Healing Bodies, Saving Souls

Medical Missions in Asia and Africa


Edited by David Hardiman

Missionary medicine flourished during the period of high European imperialism, from the late-1800s to the 1960s. Although the figure of mission doctor – exemplified by David Livingstone and Albert Schweitzer – exercised a powerful influence on the Western imagination during the nineteenth and early-twentieth centuries, few historians have examined the history of this important aspect of the missionary movement. This collection of articles on Asia and Africa uses the extensive archives that exist on medical missions to both enrich and challenge existing histories of the clinic in colonial territories – whether of the dispensary, the hospital, the maternity home or leprosy asylum.
Some of the major themes addressed within include the attitude of different Christian denominations towards medical mission work, their differing theories and practices, how the missionaries were drawn into contentious local politics, and their attitude towards supernatural cures.
Leprosy, often a feature of such work, is explored, as well as the ways in which local people perceived disease, healing and the missionaries themselves. Also discussed is the important contribution of women towards mission medical work.
Healing Bodies, Saving Souls will be of interest not only to students and historians but also the wider reader as it aims to define the place of missionary within the overall history of medicine.

Healers on the Colonial Market

Native Doctors and Midwives in the Dutch East Indies


Liesbeth Hesselink

Healers on the Colonial Market is one of the few studies on the Dutch East Indies from a postcolonial perspective. It provides an enthralling addition to research on both the history of the Dutch East Indies and the history of colonial medicine. This book will be of interest to historians, historians of science and medicine, and anthropologists.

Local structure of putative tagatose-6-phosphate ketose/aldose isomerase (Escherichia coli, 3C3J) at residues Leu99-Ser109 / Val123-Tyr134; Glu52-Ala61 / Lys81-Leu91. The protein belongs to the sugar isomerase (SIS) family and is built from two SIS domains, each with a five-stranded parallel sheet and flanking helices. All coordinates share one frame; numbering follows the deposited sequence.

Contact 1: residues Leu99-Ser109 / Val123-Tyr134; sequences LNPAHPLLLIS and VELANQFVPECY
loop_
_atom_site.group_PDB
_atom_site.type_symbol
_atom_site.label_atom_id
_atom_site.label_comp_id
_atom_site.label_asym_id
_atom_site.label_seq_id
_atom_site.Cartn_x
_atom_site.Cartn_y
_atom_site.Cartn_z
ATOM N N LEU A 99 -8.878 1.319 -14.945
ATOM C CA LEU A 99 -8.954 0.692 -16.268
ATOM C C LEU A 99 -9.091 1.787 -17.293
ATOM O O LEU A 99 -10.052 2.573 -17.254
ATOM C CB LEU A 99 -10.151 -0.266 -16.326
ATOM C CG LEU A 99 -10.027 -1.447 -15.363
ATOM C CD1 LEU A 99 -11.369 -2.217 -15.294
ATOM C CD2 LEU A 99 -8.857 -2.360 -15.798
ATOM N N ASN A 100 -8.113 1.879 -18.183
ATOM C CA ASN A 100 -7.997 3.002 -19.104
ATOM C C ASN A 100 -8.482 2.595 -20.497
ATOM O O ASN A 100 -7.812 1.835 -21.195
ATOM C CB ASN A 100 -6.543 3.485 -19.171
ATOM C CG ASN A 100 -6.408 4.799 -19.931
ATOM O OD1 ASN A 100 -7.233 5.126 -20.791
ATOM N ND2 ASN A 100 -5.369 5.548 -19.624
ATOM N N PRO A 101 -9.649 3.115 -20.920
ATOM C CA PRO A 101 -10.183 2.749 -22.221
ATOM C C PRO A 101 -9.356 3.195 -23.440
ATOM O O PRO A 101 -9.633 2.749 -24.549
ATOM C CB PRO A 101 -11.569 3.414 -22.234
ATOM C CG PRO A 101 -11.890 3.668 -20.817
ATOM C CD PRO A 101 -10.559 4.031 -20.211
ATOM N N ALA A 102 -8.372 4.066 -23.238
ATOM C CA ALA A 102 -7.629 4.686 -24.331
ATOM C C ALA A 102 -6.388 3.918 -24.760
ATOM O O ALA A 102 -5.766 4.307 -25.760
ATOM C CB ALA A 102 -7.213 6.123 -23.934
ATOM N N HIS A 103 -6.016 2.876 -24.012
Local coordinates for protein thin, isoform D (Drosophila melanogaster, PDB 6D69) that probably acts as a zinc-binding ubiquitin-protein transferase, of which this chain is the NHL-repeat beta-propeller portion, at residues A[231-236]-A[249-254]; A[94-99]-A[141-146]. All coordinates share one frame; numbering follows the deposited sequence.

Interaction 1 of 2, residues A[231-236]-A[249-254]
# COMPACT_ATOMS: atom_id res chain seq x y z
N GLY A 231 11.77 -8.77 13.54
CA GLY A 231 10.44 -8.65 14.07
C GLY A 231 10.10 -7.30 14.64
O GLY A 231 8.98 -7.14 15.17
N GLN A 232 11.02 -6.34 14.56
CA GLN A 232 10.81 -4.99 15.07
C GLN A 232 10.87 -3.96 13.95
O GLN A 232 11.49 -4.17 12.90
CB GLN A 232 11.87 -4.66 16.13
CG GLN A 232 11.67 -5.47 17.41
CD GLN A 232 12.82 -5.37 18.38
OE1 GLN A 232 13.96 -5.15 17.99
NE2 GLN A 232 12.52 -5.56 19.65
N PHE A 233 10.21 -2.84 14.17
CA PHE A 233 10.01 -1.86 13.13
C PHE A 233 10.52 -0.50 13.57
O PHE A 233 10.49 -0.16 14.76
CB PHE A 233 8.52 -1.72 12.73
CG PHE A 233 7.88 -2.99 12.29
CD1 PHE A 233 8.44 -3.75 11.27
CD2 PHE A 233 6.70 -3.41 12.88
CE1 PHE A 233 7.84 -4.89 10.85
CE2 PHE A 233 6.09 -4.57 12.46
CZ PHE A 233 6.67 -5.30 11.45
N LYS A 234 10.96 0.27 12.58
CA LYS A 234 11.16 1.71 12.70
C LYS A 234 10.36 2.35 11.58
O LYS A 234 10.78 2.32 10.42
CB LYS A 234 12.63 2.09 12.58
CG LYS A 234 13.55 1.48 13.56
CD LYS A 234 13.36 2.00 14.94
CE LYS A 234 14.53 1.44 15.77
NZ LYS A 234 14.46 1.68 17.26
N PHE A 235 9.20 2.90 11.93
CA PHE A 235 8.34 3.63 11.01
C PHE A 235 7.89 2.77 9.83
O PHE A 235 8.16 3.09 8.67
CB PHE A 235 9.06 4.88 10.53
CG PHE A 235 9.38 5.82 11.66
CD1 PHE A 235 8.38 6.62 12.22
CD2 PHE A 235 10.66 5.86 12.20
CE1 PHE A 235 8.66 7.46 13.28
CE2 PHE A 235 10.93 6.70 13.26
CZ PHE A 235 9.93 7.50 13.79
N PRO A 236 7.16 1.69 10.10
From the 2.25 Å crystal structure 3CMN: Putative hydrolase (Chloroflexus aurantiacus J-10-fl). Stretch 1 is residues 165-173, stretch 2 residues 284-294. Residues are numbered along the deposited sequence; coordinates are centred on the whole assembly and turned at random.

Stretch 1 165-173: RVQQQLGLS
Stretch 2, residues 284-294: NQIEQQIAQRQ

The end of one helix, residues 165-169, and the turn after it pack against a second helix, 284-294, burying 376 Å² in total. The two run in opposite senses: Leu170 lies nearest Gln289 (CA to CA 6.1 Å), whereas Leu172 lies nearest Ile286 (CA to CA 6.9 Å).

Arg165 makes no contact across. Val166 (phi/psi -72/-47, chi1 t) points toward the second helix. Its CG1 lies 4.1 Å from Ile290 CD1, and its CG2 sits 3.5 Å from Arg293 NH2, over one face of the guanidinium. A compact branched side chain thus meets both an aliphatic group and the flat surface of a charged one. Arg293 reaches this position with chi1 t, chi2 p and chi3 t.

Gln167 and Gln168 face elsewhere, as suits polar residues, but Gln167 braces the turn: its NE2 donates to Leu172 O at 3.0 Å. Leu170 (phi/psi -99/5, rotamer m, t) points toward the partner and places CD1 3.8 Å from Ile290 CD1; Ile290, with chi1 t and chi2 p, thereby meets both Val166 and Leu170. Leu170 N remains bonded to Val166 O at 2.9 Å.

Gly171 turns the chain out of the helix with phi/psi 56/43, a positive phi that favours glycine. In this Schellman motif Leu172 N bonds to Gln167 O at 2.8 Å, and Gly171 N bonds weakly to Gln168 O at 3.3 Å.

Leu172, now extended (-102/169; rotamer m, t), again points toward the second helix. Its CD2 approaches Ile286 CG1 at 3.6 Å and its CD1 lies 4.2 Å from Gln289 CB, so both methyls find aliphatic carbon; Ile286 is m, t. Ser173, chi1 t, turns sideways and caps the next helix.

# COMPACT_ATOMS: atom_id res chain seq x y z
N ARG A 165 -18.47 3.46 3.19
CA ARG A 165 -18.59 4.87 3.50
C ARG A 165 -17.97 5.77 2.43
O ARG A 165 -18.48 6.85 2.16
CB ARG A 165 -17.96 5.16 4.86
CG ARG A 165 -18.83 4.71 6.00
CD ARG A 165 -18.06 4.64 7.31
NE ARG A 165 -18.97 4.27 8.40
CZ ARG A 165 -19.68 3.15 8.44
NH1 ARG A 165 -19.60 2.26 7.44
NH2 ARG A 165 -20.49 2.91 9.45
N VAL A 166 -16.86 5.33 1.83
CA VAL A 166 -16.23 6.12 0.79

How successful were the two medical training programmes established in Jakarta by the colonial government in 1851? One was a medical school for Javanese boys, and the other a school for midwives for Javanese girls, and the graduates were supposed to replace native healers, the dukun. However, the indigenous population was not prepared to use the services of these doctors and midwives. Native doctors did in fact prove useful as vaccinators and assistant doctors, but the school for midwives was closed in 1875. Even though there were many horror stories of mistakes made during dukun-assisted deliveries, the school was not reopened, and instead a handful of girls received practical training from European physicians. Under the Ethical Policy there was more attention for the welfare of the indigenous population and the need for doctors increased. More native boys received medical training and went to work as general practitioners. Nevertheless, not everybody accepted these native doctors as the colleagues of European physicians.
Full text (Open Access)


Jacobus Kok

In New Perspectives on Healing, Restoration and Reconciliation in John, Jacobus (Kobus) Kok investigates the depth and applicability of Jesus’ healing narratives in John’s gospel. Against the background of an ancient group-oriented worldview, it goes beyond the impasse of most Western approaches to interpreting the Biblical healing narratives to date.

He argues that the concept of healing was understood in antiquity (as in some parts of Africa) in a much broader way than we tend to understand it today. He shows inter alia why the interaction between Jesus and the Samaritan woman could be interpreted as a healing narrative, illustrating the ancient interrelationship between healing, restoration and reconciliation.


Gerhardus C. Oosthuizen

Apart from the mainline, Pentecostal, and Zionist churches, there are different types of African Independent/Indigenous Churches (AIC). The greater part of the more than four thousand denominations and eight million adherents came into the AIC during the past three decades, mainly from the traditional African religious background.
The important role of the diviner in the traditional society has been replaced by the prophet in the AIC; the prophet understands the worldview of his/her people, especially the cultural diseases. In some churches the office of prophet cum diviner is represented by one person.
The AIC movement is the most dynamic church movement in many parts of Africa, especially Southern Africa. The consistent growth of these churches can largely be accounted for by the healing procedures they use, which ar highlighted in this study.
Dr. Oosthuizen approaches healing from various angles, as sickness is not only determined by physical and psychological factors, but also by disturbed human relationships and socio-political and economic tensions.